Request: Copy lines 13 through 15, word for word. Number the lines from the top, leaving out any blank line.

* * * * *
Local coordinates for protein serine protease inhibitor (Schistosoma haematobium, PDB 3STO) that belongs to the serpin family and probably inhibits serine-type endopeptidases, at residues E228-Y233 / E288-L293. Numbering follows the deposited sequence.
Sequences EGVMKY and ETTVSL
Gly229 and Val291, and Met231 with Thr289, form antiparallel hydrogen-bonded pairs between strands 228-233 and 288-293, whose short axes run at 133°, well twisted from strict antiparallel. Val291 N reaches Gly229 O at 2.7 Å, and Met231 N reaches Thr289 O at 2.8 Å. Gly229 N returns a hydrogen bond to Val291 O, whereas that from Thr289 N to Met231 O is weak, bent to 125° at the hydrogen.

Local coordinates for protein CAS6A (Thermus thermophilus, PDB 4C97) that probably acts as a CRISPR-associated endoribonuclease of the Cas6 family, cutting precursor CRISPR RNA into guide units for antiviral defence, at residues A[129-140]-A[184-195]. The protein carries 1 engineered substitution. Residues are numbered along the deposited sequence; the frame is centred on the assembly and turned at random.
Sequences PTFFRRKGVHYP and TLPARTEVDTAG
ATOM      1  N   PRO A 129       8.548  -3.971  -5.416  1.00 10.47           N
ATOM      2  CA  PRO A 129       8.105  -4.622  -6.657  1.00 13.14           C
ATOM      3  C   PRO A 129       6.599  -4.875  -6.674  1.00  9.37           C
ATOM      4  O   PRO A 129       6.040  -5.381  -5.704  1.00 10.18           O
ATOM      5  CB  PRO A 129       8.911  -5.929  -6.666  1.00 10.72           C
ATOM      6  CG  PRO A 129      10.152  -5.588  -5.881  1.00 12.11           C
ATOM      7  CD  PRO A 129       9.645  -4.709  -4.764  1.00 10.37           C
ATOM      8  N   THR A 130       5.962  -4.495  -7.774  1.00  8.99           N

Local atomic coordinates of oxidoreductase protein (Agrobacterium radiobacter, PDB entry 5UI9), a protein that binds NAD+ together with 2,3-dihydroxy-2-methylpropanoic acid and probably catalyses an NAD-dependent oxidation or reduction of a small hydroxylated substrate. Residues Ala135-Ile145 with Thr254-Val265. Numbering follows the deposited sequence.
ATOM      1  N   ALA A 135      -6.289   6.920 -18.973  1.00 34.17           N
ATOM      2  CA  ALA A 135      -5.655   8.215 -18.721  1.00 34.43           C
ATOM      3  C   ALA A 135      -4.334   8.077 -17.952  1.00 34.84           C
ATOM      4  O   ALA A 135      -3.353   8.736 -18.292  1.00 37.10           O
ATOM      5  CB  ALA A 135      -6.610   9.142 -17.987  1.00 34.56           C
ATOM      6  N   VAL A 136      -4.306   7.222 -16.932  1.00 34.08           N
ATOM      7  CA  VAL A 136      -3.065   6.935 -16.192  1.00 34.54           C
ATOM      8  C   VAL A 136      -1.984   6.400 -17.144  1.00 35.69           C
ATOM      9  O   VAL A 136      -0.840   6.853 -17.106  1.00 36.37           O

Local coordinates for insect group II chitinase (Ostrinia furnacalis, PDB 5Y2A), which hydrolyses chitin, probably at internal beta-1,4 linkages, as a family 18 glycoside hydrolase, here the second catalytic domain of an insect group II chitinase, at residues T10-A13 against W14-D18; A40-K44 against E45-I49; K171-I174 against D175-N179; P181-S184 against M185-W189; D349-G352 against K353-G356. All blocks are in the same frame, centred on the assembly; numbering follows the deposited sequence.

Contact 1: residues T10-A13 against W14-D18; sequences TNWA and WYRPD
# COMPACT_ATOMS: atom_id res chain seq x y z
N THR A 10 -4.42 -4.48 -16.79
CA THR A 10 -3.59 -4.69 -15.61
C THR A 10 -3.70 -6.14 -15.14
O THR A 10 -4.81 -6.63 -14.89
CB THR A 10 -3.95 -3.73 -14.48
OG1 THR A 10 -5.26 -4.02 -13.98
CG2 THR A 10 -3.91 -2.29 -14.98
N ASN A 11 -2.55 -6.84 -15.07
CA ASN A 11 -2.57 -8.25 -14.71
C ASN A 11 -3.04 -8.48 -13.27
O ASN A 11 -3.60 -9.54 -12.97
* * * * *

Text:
ATOM      8  N   THR A 130       5.962  -4.495  -7.774  1.00  8.99           N

Local atomic coordinates of oxidoreductase protein (Agrobacterium radiobacter, PDB entry 5UI9), a protein that binds NAD+ together with 2,3-dihydroxy-2-methylpropanoic acid and probably catalyses an NAD-dependent oxidation or reduction of a small hydroxylated substrate. Residues Ala135-Ile145 with Thr254-Val265. Numbering follows the deposited sequence.
ATOM      1  N   ALA A 135      -6.289   6.920 -18.973  1.00 34.17           N